Indeed, the greatest irony may not be the home purchase but the corporate support. A professed Marxist, Cullors has not only been paid handsomely by corporations like Warner but is being actively protected by corporations like Twitter.  When it comes to free speech, I support them Cullors and Whitlock. The question is whether both have an equal opportunity to speak on platforms like Twitter.

213 thoughts on “Twitter Censors Criticism of BLM Founder Buying $1.4 Million Home In Predominantly White Neighborhood”

  1. 1651 Old Topanga Canyon Road, 90290

    You just have to go to Zillow recently sold houses and its very easy to find. The barn doors are unmistakable.

    Anyway, I thought she may have bought off of Entrada Rd. The state park there is one of the best for a day hike. But it turns out, she took a right up into a more wooded area.

    Not bad for a BLM activist, I must say.

    But the house market is outrageous right now. When is the bubble gonna burst? Idk.

    Maybe I’ll just buy a Detroit house for 1,000.00 total, and then fix it myself. 🤔😉

  2. Twitter, Facebook, and Youtube pretended they were going to operate like the phone company, simply providing the public a venue to communicate. However, the telephone company does not monitor or censor your conversation. The operator does not cut in, and object to what you tell your friends over the phone, ending the call or cutting service if they don’t like your politics or opinions.

    They were granted immunity from lawsuits on the grounds that they would not content discriminate, or operate as a publisher. Then they proceeded to content discriminate, and act as a publisher.

    So take those protections away.

    We need a digital public square. If it’s legal to say in public, it should be allowed to be said on this public square.

  3. Twitter is well within its rights to remove or moderate (censor criticism): ‘as long as it is done in good faith’.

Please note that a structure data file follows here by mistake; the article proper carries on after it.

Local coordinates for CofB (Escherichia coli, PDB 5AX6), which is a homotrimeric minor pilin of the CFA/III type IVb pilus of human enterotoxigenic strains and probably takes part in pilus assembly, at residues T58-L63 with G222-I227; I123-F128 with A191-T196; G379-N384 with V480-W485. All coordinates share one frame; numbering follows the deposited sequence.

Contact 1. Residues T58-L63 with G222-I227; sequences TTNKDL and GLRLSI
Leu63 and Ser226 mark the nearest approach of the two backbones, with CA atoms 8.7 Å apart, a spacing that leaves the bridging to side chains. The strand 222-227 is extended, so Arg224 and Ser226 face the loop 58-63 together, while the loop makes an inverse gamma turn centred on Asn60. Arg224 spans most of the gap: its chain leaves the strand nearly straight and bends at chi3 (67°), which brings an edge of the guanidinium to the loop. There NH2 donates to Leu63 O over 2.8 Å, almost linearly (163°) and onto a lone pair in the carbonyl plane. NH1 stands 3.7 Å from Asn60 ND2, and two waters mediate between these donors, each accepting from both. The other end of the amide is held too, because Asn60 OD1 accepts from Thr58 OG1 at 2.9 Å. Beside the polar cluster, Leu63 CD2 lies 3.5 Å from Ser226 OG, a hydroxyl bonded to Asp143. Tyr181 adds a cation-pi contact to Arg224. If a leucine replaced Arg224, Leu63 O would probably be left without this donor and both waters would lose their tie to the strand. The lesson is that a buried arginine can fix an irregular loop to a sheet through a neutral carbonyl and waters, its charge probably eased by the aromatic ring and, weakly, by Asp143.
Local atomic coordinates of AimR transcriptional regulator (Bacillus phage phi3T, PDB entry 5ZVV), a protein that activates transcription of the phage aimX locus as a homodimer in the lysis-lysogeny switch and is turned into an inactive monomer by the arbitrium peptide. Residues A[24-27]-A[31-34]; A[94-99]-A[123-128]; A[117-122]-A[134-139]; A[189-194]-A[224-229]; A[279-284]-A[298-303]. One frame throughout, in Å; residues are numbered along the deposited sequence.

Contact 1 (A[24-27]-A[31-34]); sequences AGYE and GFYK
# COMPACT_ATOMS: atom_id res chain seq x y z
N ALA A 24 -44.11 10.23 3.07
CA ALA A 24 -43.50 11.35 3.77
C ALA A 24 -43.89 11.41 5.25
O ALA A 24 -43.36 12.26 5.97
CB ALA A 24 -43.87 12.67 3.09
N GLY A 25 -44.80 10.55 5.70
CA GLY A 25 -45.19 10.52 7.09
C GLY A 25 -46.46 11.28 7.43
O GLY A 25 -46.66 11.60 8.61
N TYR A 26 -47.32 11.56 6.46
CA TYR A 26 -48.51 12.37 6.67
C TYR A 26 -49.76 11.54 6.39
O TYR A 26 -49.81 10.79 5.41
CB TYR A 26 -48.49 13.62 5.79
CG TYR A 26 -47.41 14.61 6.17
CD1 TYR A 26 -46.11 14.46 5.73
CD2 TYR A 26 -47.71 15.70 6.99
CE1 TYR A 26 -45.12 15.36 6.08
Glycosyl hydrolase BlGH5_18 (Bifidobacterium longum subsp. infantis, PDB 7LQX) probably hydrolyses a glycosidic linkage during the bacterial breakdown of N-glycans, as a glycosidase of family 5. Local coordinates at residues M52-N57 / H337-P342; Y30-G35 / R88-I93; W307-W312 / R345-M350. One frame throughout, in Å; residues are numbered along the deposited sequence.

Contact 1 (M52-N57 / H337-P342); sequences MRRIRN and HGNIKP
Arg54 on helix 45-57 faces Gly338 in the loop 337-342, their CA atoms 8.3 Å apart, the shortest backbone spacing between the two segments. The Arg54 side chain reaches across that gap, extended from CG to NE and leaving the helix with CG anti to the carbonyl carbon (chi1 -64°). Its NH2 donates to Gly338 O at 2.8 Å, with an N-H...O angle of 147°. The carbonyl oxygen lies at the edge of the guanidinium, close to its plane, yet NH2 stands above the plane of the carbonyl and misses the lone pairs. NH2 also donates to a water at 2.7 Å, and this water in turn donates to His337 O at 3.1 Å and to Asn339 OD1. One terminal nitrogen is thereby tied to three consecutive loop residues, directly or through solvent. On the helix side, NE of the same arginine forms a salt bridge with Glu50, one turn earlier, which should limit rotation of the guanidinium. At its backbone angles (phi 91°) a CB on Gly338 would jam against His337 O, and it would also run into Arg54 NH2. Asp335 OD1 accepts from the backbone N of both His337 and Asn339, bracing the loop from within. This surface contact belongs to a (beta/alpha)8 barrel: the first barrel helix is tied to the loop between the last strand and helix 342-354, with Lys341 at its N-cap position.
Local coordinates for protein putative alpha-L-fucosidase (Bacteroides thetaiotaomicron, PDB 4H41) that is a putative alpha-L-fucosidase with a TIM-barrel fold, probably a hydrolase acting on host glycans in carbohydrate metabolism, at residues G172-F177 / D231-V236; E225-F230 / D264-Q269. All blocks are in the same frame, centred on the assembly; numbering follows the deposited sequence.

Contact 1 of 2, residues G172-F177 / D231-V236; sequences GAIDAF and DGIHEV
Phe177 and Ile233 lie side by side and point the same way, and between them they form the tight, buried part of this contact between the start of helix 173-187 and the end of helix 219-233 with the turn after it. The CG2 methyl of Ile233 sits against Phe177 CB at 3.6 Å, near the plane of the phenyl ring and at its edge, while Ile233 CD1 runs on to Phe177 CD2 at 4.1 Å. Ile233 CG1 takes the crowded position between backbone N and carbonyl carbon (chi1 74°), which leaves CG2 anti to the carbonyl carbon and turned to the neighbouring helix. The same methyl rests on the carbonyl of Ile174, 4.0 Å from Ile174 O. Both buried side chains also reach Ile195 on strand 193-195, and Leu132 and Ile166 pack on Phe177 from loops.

“The statute in Section 230(c)(2) further provides “Good Samaritan” protection from civil liability for operators of interactive computer services in the removal or moderation of third-party material they deem obscene or offensive, even of constitutionally protected speech, as long as it is done in good faith. ”

    1. Clarence Thomas has a plan. That section will be scrutinized and revised. He has already made public statements declaring that people can sue these public platforms for such censorship. Be ready for the judgement. Also, I don’t see how simply removing criticism of someone being a hypocrite and buying homes in an all white neighborhood when they claim they believe in Black Lives can be done in good faith from any argument. I think you’re just trying to make people mad by citing the section without the authority. You are not a supreme court judge, so you can’t say anything about how good faith applies to the censorship. Furthermore no suits have been brought to the supreme court but they inevitably will, in addition to the proof of the frivolousness of your reference. Good day.

  4. Your issue may not be the purchase of the multiple homes but it’s definitely my issue. I am the mother of one of those murdered sons and this heffer is living better than any of the families. I nor any other family members that I am in contact with have ever heard from her nor received anything from BLM National so he’ll yes I’m mad!! My house needs repair work and she has multiple homes. What loss has she taken, not one child of hers is a victim.

    1. Condolences to you, Michelle Kenney. People are beginning to see what a scam BLM is. The angels are lining up for you. Keep going and keep speaking out, people are listening. Blessings to you.

  5. Nothing new here, Typical race-hustling. Promoting the false narrative of continuing oppression by an unrepentant, racist white America in order to enrich themselves. Al ‘drug dealer, anti-Semitic, mob rat’ Sharpton and Jesse Jackson and others have been making millions of race-hustling for decades. They are all swamp rats.

    1. So very true if they is a real America left will you please wake up, the predominant racism is that of those using there race issues to raise money to squander.

Leave a Reply